The Rev. Franklin Graham did not utter the word “impeachment” as he spoke to thousands of Christians here last week, the latest stop on a long-running tour he has dubbed “Decision America” — a title with political and religious undertones.
But evangelicals who turned out to see Graham didn’t necessarily need his warning that “our country is in trouble” in order to tap into their deep-rooted support for President Trump during an intensifying political crisis in Washington.
“I do feel like we are, as Christians, the first line of defense for the president,” Christina Jones, 44, said before Graham took the stage. Trump is “supporting our Christian principles and trying to do his best,” she added, even as “everybody’s against him.”
The impeachment furor is the latest test of Trump’s seemingly unbreakable bond with conservative evangelical Christians. Trump suggested this week that the peril of impeachment would only cement his ties to that voting bloc, which helped propel him into office, and supporters who have stood by him through accusations of sexual assault and infidelity see no reason to back away from a president they view as unfairly beleaguered.
Frances Lassiter, 65, dismissed Democrats’ pursuit of an impeachment case against Trump as “all a bunch of crap” designed to push him from office.
Asked about comments Trump circulated from an ally and Southern Baptist pastor who warned of a “Civil War-like fracture” if the president is ousted, Lassiter and others in the crowd at Graham’s tour shared concerns about political polarization putting further strain on the country.
“Could have a war ... you just don’t know,” Lassiter said. “It’s scary.”
Graham sounded a similar note in an interview aboard his tour bus. The 67-year-old evangelist and son of the late Rev. Billy Graham said the inquiry into Trump’s solicitation of help from Ukraine in providing political dirt on Democratic rival Joe Biden and his son Hunter — at a time when the U.S. was withholding nearly $400 million in aid from the war-torn country — was “a lot over nothing.”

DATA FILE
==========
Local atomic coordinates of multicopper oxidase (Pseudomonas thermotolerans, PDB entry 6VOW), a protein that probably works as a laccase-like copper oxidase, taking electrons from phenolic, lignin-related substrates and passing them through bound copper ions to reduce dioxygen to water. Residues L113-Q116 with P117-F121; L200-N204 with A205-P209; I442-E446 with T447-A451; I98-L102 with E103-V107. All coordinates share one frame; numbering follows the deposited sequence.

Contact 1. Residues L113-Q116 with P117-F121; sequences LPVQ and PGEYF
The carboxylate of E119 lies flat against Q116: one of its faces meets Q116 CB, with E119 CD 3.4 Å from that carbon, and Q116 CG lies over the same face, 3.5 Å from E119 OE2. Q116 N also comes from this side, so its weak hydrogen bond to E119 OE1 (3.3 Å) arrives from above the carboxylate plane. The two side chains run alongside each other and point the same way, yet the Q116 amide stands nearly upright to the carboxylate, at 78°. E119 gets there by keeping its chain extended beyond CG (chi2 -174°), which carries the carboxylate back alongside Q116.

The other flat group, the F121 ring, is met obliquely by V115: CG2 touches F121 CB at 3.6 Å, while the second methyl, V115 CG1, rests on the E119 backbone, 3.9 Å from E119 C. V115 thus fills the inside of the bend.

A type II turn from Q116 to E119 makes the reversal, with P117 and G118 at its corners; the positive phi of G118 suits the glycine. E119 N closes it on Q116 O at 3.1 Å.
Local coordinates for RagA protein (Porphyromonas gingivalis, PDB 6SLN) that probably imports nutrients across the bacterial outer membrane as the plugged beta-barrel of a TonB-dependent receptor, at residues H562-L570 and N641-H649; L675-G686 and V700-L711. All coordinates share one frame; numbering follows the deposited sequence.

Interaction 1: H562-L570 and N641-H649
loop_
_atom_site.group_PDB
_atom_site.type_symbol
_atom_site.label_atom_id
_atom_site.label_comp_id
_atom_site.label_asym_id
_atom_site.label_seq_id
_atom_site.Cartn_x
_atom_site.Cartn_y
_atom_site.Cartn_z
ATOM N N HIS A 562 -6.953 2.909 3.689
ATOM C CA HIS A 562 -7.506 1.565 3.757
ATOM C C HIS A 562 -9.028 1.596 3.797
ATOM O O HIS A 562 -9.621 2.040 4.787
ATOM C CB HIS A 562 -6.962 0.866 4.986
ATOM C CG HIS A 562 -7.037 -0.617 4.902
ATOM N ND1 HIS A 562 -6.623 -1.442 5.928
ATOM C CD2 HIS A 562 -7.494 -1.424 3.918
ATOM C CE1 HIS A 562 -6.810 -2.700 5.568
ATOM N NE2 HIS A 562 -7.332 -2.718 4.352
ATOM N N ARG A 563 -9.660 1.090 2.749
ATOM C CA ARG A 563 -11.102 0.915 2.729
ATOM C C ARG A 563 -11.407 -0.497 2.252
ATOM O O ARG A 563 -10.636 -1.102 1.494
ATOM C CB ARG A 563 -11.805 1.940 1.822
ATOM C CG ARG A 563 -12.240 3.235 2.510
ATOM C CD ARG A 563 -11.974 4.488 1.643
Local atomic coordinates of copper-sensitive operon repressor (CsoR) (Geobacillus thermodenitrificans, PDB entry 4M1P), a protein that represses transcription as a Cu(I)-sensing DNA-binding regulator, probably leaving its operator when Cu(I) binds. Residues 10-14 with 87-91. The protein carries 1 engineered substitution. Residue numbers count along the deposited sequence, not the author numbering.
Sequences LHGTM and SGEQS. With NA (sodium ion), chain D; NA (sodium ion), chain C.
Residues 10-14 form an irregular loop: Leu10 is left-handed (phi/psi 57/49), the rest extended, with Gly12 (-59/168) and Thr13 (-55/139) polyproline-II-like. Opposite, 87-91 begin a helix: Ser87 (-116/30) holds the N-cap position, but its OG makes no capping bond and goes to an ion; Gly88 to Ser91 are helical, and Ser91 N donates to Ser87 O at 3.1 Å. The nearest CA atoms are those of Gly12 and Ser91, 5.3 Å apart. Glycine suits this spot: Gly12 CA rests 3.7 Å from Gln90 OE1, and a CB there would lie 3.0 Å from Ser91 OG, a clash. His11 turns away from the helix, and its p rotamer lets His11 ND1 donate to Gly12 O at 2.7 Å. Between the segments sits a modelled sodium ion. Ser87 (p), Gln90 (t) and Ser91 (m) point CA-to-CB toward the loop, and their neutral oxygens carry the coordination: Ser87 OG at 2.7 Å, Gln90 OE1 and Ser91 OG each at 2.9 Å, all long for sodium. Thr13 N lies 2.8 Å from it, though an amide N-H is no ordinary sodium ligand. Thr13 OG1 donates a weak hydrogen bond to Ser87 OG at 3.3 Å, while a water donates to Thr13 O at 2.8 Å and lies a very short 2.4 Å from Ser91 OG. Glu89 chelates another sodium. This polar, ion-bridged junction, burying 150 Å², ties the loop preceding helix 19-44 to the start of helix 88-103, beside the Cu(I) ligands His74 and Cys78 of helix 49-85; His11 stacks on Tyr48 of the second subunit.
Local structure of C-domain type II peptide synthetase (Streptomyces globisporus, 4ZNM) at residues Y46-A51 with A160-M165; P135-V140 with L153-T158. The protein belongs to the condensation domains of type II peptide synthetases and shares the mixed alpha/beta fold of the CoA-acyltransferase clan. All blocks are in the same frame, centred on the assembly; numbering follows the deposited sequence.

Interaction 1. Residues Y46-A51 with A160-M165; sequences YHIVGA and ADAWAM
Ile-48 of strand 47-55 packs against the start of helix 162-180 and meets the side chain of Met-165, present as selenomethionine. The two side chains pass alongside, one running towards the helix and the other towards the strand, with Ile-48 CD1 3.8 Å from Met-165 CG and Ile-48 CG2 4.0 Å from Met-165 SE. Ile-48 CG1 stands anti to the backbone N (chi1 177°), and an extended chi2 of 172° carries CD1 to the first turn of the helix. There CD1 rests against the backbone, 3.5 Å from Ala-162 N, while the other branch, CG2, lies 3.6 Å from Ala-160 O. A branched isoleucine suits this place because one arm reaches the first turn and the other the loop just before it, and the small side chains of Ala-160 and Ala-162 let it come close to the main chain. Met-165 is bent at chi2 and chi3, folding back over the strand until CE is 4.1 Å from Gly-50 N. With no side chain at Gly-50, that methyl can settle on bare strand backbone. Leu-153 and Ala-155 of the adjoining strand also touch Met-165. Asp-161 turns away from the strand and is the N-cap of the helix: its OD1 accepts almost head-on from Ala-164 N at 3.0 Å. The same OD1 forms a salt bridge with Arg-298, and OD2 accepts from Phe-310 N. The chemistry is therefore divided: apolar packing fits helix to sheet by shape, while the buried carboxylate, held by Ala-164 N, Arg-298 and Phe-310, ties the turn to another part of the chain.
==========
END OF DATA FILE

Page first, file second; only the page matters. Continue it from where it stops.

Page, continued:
Graham, for his part, encouraged Trump and others to keep looking, citing Hunter Biden’s past struggles with drug and alcohol abuse as a reason he is “suspect.”
According to the Billy Graham Evangelistic Assn., 13,800 people attended Graham’s Wednesday event in Greenville, seat of a county that Trump won in 2016. Greenville also hosted a Trump rally in July where the audience broke into a chant denouncing a freshman congresswoman that echoed a racist remark the president had directed at her and other Democratic lawmakers.
Graham’s preaching tour featured another touch, one more reminiscent of a political rally: counter-programming from evangelicals on the left. An hour outside of Greenville, a group of progressive Christians led by the Rev. William Barber II and his Poor People’s Campaign held a “Red Letter Revival” to offer an alternate vision of policymaking aligned with biblical values.
That revival aims to redefine public understanding of issues of faith, encompassing an inclusive immigration agenda as well as more focus on helping the poor and the environment, explained Jonathan Wilson-Hartgrove, a liberal evangelical preacher helping to organize it.
Wilson-Hartgrove described Graham’s tour as a “coordinated effort to intertwine” religion and conservative politics. While he had little hope that supportive evangelicals would abandon the president for “personally offensive” actions — Trump used profanity to denounce Democrats this week — Wilson-Hartgrove cast impeachment as “a moral question.”
“Does a president of any party have a sort of unquestioned right to, in this case, break [Federal Election Commission] rules and to break the law in order to win an election?” Wilson-Hartgrove asked in an interview. “It’s a question of right and wrong, which people of faith should have concerns about.”
In August, a Pew Research survey found 77% of white evangelical Protestants approving of Trump’s performance. Those who report attending church weekly were more likely to approve than those who attend less often, 81% versus 73%.